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Updates in EGFR-Mutated Oligometastatic NSCLC

*June 2023*

In Hollywood, the word “mutant” generally has a negative connotation, with movie plot lines that involve rogue mutants, mercenary mutants, or hunted mutants. But in the lung cancer space, harboring an EGFR mutation may confer an advantage.

In a study that sought to pinpoint survival outcomes for patients with synchronous oligometastatic non-small-cell lung cancer (NSCLC) who got local consolidative therapy (LCT), “EGFR mutations were associated with longer OS [overall survival] among oligometastatic patients treated with comprehensive LCT in addition to systemic therapy,” reported Saumil J. Gandhi, MD, PhD, of the University of Texas MD Anderson Cancer Center (MDACC) in Houston, and colleagues.
They identified patients at MDACC who presented between 2000 and 2017 with stage IV NSCLC and ≤3 synchronous metastatic sites, and then grouped them according to mutational statuses, with almost a fourth harboring EGFR mutations.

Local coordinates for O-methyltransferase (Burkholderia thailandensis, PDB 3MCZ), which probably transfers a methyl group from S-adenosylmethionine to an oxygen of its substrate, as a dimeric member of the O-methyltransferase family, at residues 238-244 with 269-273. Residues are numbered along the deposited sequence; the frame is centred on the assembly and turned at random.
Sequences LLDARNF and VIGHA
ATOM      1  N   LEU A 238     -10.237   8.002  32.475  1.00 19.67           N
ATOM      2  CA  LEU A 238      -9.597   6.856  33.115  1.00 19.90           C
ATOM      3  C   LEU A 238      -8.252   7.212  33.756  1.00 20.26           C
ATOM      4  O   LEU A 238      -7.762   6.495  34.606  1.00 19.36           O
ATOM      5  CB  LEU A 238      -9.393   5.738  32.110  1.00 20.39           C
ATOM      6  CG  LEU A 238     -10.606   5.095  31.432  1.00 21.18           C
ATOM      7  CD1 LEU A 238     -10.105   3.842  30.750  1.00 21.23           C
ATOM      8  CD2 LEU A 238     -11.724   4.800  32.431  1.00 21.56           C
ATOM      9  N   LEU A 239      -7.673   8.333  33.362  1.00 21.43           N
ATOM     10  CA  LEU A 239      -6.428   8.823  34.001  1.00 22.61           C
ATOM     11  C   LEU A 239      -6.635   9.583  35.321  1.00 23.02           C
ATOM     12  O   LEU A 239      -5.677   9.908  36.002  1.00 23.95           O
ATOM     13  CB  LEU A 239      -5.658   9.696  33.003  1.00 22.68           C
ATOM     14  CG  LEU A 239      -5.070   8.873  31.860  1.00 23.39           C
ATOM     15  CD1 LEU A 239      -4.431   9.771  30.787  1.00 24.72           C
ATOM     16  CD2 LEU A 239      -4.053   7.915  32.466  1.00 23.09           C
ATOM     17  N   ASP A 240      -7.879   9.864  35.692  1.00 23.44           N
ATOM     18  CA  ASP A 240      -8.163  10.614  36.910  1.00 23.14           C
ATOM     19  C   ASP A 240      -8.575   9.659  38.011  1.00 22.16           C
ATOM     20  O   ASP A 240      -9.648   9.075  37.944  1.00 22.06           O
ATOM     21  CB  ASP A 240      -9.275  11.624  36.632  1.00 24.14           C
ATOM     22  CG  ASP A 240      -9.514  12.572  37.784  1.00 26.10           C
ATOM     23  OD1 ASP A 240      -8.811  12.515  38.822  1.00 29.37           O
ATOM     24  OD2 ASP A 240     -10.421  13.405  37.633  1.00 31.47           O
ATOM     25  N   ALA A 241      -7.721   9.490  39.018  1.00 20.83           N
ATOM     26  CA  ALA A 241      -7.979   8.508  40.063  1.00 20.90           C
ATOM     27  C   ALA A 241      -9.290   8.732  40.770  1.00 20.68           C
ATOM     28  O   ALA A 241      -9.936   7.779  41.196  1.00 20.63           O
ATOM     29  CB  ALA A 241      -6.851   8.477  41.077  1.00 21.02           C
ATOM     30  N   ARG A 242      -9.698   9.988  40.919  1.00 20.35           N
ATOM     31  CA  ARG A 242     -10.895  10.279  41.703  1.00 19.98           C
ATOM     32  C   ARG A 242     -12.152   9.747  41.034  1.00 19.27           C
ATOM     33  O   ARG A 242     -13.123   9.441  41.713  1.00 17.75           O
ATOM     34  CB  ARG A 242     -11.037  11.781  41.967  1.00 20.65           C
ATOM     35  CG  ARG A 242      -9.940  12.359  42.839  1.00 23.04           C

Gandhi’s group reported in JCO Precision Oncology that, on multivariable analysis, patients with EGFR mutations had lower mortality risk versus wild-type patients, and that among patients with known EGFR mutational status who received comprehensive LCT, EGFR mutations were linked with lower mortality, again compared with wild-type patients.

“[W]e find through this analysis that patients with EGFR mutations receiving both TKIs [tyrosine kinase inhibitors] and comprehensive LCT had the most favorable outcomes, with a median survival of 98 months, which is longer than that observed for any other mutational subset, and remarkably high, considering these patients all presented with stage IV disease at diagnosis,” the researchers stated.

The study patients underwent a radiotherapy (RT) protocol per a 2021 study by Gandhi and colleagues, and two experts highlighted the role of RT in the LCT setting for EGFR-mutated, and/or oligometastatic NSCLC. Read more.